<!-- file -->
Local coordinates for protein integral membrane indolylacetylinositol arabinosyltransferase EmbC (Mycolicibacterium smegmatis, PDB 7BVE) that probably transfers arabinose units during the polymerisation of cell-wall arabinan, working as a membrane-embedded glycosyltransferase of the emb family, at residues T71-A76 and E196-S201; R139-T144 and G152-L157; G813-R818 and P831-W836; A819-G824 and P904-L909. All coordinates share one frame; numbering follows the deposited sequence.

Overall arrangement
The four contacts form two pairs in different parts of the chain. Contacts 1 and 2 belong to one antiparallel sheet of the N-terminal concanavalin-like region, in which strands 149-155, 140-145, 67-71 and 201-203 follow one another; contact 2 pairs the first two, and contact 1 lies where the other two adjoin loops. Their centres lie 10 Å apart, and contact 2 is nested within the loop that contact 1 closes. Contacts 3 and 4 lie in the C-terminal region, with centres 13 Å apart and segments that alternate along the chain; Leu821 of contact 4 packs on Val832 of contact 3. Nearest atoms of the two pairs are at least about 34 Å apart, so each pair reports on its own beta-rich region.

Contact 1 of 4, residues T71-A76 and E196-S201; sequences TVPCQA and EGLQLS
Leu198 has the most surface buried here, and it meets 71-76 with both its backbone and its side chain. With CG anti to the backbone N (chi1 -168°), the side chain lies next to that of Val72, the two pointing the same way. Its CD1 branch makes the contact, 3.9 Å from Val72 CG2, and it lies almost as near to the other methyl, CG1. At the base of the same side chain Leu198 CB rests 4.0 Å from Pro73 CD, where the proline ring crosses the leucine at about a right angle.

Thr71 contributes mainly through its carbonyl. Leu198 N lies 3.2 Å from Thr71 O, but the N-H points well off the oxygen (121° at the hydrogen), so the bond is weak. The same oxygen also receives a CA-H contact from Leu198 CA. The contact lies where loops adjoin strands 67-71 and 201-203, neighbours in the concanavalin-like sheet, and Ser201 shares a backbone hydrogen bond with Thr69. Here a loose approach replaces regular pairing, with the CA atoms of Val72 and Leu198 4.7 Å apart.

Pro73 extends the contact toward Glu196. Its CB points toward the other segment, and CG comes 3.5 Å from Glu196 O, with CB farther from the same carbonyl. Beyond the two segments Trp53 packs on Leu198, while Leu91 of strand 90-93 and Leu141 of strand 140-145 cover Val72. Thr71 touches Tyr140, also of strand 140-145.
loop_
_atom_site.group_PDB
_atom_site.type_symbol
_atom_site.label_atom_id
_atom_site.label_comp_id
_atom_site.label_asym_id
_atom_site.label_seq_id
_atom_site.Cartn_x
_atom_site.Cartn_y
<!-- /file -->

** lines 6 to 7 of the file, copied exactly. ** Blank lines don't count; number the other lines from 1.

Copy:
Thr71 contributes mainly through its carbonyl. Leu198 N lies 3.2 Å from Thr71 O, but the N-H points well off the oxygen (121° at the hydrogen), so the bond is weak. The same oxygen also receives a CA-H contact from Leu198 CA. The contact lies where loops adjoin strands 67-71 and 201-203, neighbours in the concanavalin-like sheet, and Ser201 shares a backbone hydrogen bond with Thr69. Here a loose approach replaces regular pairing, with the CA atoms of Val72 and Leu198 4.7 Å apart.

Pro73 extends the contact toward Glu196. Its CB points toward the other segment, and CG comes 3.5 Å from Glu196 O, with CB farther from the same carbonyl. Beyond the two segments Trp53 packs on Leu198, while Leu91 of strand 90-93 and Leu141 of strand 140-145 cover Val72. Thr71 touches Tyr140, also of strand 140-145.